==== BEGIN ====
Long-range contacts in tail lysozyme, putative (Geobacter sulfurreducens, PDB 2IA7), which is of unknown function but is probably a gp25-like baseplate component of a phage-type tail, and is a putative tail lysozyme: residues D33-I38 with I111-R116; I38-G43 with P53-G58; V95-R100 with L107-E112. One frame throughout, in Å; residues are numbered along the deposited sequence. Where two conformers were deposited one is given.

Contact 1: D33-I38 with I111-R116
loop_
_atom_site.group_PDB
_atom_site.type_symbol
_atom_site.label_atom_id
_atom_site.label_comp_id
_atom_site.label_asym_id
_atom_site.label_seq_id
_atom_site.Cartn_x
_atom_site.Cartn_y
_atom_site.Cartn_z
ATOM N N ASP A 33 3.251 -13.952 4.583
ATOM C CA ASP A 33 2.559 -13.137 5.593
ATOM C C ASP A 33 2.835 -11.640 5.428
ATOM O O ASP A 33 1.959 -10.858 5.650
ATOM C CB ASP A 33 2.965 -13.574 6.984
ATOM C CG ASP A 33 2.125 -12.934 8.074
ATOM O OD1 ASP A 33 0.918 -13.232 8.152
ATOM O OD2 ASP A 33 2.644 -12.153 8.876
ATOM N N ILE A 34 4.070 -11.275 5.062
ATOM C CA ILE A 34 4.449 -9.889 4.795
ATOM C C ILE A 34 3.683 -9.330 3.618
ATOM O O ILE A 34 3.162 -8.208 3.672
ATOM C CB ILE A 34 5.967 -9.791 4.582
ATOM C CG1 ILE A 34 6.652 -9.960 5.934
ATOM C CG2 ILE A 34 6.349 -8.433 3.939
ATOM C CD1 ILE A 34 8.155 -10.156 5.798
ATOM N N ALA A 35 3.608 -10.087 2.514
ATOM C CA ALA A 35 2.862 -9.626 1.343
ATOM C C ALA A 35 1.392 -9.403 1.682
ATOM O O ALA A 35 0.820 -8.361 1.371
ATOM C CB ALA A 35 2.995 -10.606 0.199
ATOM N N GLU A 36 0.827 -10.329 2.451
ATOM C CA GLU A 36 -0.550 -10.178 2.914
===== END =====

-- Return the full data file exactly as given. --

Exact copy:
Long-range contacts in tail lysozyme, putative (Geobacter sulfurreducens, PDB 2IA7), which is of unknown function but is probably a gp25-like baseplate component of a phage-type tail, and is a putative tail lysozyme: residues D33-I38 with I111-R116; I38-G43 with P53-G58; V95-R100 with L107-E112. One frame throughout, in Å; residues are numbered along the deposited sequence. Where two conformers were deposited one is given.

Contact 1: D33-I38 with I111-R116
loop_
_atom_site.group_PDB
_atom_site.type_symbol
_atom_site.label_atom_id
_atom_site.label_comp_id
_atom_site.label_asym_id
_atom_site.label_seq_id
_atom_site.Cartn_x
_atom_site.Cartn_y
_atom_site.Cartn_z
ATOM N N ASP A 33 3.251 -13.952 4.583
ATOM C CA ASP A 33 2.559 -13.137 5.593
ATOM C C ASP A 33 2.835 -11.640 5.428
ATOM O O ASP A 33 1.959 -10.858 5.650
ATOM C CB ASP A 33 2.965 -13.574 6.984
ATOM C CG ASP A 33 2.125 -12.934 8.074
ATOM O OD1 ASP A 33 0.918 -13.232 8.152
ATOM O OD2 ASP A 33 2.644 -12.153 8.876
ATOM N N ILE A 34 4.070 -11.275 5.062
ATOM C CA ILE A 34 4.449 -9.889 4.795
ATOM C C ILE A 34 3.683 -9.330 3.618
ATOM O O ILE A 34 3.162 -8.208 3.672
ATOM C CB ILE A 34 5.967 -9.791 4.582
ATOM C CG1 ILE A 34 6.652 -9.960 5.934
ATOM C CG2 ILE A 34 6.349 -8.433 3.939
ATOM C CD1 ILE A 34 8.155 -10.156 5.798
ATOM N N ALA A 35 3.608 -10.087 2.514
ATOM C CA ALA A 35 2.862 -9.626 1.343
ATOM C C ALA A 35 1.392 -9.403 1.682
ATOM O O ALA A 35 0.820 -8.361 1.371
ATOM C CB ALA A 35 2.995 -10.606 0.199
ATOM N N GLU A 36 0.827 -10.329 2.451
ATOM C CA GLU A 36 -0.550 -10.178 2.914